The space is a replica of Sotheby’s in London, transposed into Decentraland’s interactive metaverse. Users can create and explore virtual worlds and curate and sell digital artwork or non-fungible tokens (NFTs) through blockchain technology.
In 2021, Sotheby’s partnered with a marketplace platform, making the first NFT sale with an artist for $17 million.
Real estate agents at eXp Realty use Virbela to get interactive training and networking in a virtual world. Virbela developed a cloud-based campus for eXp Realty for thousands of real estate agents and nearly 600 staff — who all work remotely.
Inventory in the metaverse
On February, 25 virtual private islands sold for $2.9 million in Sandbox, a game in the metaverse. The properties are located in the Luxury District with helipads and a customizable interior and exterior. Even in the metaverse, like in the real world of real estate, location is everything.
Prices for parcels near Snoop Dogg’s planned partnership and virtual world in Sandbox are fetching a premium, as are parcels near the Atari development. Paris Saint-Germain football star Marco Verratti, Swiss tennis player Stanislas Wawrinka, and former Victoria’s Secret model Sara Sampaio also bought into Sandbox.
“People are buying virtual land now to get ahead of the rush and own it. They’re hoping one day it’ll be worth lots of money,” Plaff said. “Much like the pioneers moving west in the U.S. in the 1800s with the hope of gold, land and opportunity, metaverse buyers today want to get in early to make a profit, and the adventure of exploring the virtual world has some appeal.”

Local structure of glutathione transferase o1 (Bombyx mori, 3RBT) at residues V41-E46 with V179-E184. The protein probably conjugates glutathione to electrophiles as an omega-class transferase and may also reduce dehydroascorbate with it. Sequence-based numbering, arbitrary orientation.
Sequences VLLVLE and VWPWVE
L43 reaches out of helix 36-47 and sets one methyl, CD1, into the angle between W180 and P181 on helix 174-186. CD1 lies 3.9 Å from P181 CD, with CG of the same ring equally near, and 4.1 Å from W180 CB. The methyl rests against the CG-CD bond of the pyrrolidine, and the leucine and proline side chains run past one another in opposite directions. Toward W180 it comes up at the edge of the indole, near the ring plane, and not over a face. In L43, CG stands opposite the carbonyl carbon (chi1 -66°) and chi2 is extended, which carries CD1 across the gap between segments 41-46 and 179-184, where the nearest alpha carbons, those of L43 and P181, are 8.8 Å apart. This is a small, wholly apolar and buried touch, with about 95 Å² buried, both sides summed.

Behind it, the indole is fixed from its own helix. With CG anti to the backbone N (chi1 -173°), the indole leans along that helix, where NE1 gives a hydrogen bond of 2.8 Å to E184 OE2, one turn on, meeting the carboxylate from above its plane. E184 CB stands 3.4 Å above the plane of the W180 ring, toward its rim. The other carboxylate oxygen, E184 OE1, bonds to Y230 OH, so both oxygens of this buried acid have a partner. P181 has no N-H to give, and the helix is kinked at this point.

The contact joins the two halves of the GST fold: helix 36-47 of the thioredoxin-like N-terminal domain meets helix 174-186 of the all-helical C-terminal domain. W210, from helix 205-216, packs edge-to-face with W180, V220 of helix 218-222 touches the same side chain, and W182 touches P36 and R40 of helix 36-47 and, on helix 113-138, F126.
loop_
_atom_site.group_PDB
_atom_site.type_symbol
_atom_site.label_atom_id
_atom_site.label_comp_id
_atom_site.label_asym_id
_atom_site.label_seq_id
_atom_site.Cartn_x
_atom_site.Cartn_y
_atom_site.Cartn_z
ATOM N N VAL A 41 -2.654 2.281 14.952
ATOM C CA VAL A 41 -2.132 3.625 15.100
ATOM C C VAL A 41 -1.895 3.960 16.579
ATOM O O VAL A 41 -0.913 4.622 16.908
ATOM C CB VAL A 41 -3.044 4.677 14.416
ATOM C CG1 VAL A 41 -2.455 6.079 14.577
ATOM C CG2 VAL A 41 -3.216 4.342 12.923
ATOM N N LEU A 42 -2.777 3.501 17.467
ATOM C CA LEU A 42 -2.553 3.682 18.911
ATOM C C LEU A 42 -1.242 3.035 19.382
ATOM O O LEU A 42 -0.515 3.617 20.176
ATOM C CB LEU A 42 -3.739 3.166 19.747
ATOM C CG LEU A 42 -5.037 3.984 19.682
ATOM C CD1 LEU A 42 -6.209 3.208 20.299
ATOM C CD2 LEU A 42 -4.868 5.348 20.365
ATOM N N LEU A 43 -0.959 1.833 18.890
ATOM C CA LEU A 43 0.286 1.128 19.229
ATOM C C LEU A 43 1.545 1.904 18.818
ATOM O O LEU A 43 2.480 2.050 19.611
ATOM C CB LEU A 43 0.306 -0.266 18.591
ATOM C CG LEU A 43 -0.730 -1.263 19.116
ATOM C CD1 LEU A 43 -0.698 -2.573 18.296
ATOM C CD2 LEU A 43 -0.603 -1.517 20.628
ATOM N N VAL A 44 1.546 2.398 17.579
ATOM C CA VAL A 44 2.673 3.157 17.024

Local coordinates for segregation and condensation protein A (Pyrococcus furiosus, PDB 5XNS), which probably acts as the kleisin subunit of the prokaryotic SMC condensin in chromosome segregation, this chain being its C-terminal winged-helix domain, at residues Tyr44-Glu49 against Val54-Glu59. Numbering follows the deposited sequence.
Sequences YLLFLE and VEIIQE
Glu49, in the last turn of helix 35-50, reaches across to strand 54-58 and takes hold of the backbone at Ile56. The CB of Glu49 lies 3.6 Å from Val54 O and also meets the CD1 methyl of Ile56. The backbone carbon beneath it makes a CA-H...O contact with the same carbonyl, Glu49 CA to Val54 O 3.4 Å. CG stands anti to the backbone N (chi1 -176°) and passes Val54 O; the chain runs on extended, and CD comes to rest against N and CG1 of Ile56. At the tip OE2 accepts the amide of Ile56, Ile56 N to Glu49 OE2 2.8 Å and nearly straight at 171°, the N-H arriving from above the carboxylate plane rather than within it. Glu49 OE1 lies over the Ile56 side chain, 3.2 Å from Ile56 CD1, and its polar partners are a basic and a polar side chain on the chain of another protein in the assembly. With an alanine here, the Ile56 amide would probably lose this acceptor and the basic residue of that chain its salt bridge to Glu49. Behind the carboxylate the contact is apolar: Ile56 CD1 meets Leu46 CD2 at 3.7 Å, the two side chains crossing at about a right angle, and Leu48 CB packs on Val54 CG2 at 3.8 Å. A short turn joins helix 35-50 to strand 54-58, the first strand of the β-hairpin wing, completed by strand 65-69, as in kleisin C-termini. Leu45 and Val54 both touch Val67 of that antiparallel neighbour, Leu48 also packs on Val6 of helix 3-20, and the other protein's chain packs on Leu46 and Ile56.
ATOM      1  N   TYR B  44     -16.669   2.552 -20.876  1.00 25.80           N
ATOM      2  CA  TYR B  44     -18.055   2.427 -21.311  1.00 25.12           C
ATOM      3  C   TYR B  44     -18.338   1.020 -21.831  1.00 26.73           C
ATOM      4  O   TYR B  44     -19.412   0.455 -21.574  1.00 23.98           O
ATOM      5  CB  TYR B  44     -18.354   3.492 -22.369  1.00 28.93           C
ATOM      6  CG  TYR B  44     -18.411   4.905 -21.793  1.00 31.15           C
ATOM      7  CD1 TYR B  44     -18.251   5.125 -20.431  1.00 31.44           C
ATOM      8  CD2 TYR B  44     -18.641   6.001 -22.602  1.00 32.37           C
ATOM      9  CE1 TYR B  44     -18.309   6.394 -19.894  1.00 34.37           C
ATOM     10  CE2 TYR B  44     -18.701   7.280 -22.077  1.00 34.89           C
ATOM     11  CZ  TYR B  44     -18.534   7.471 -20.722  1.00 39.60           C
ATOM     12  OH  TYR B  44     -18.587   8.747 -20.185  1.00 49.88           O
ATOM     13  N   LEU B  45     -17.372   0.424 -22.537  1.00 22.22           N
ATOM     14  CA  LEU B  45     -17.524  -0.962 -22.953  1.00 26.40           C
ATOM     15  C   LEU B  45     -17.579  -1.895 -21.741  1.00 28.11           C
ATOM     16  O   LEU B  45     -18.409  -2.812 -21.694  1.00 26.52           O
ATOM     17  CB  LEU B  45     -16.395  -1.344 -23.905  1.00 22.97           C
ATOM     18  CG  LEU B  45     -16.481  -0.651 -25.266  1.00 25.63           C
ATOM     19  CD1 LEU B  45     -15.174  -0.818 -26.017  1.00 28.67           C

According to CNBC, real estate sales in the metaverse topped $500 million last year and could double this year. So far, real estate sales have been concentrated on the “Big Four” — Sandbox, Decentraland, Cryptovoxels and Somnium.
There are 268,645 parcels on the four platforms, all in a variety of sizes. By limiting availability, virtual real estate is a finite resource, making it possible to drive the prices up. For example, Everyrealm, one of the most active players in metaverse real estate, paid a record $4.3 million for land in Sandbox. The company is developing 100 islands with their own villas and a related market of boats and jet skis. Ninety of the islands sold on the first day for $15,000 each and some are now listed for resale for more than $100,000.
Takeaway tips for getting started
With a surge in buyers purchasing property or virtual land in the metaverse, it’s important to get ready to play online and in the real world.
Get a digital wallet
Your real wallet with paper won’t work here. You’ll need cryptocurrency to purchase virtual land with the right coins like you would exchange currency when visiting another country. Think of this as your virtual bank account.